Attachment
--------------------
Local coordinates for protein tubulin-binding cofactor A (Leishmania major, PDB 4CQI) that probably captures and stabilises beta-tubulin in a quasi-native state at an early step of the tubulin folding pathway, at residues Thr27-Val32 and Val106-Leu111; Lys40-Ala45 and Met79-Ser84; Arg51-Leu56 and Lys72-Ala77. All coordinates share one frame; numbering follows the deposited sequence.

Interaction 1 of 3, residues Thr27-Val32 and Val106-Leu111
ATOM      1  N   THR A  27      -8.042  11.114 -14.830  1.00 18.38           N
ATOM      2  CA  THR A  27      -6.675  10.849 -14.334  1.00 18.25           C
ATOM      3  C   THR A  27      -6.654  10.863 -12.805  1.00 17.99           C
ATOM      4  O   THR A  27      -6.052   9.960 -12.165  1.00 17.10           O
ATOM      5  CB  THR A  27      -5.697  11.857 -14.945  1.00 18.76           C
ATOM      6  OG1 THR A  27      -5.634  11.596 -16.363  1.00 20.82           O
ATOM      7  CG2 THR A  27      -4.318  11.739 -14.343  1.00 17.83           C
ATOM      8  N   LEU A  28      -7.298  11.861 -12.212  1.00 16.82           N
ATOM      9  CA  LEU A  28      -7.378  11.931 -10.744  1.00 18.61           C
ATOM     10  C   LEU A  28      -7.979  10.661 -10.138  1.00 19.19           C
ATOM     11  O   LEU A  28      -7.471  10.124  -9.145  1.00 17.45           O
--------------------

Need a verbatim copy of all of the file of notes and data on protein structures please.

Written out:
Local coordinates for protein tubulin-binding cofactor A (Leishmania major, PDB 4CQI) that probably captures and stabilises beta-tubulin in a quasi-native state at an early step of the tubulin folding pathway, at residues Thr27-Val32 and Val106-Leu111; Lys40-Ala45 and Met79-Ser84; Arg51-Leu56 and Lys72-Ala77. All coordinates share one frame; numbering follows the deposited sequence.

Interaction 1 of 3, residues Thr27-Val32 and Val106-Leu111
ATOM      1  N   THR A  27      -8.042  11.114 -14.830  1.00 18.38           N
ATOM      2  CA  THR A  27      -6.675  10.849 -14.334  1.00 18.25           C
ATOM      3  C   THR A  27      -6.654  10.863 -12.805  1.00 17.99           C
ATOM      4  O   THR A  27      -6.052   9.960 -12.165  1.00 17.10           O
ATOM      5  CB  THR A  27      -5.697  11.857 -14.945  1.00 18.76           C
ATOM      6  OG1 THR A  27      -5.634  11.596 -16.363  1.00 20.82           O
ATOM      7  CG2 THR A  27      -4.318  11.739 -14.343  1.00 17.83           C
ATOM      8  N   LEU A  28      -7.298  11.861 -12.212  1.00 16.82           N
ATOM      9  CA  LEU A  28      -7.378  11.931 -10.744  1.00 18.61           C
ATOM     10  C   LEU A  28      -7.979  10.661 -10.138  1.00 19.19           C
ATOM     11  O   LEU A  28      -7.471  10.124  -9.145  1.00 17.45           O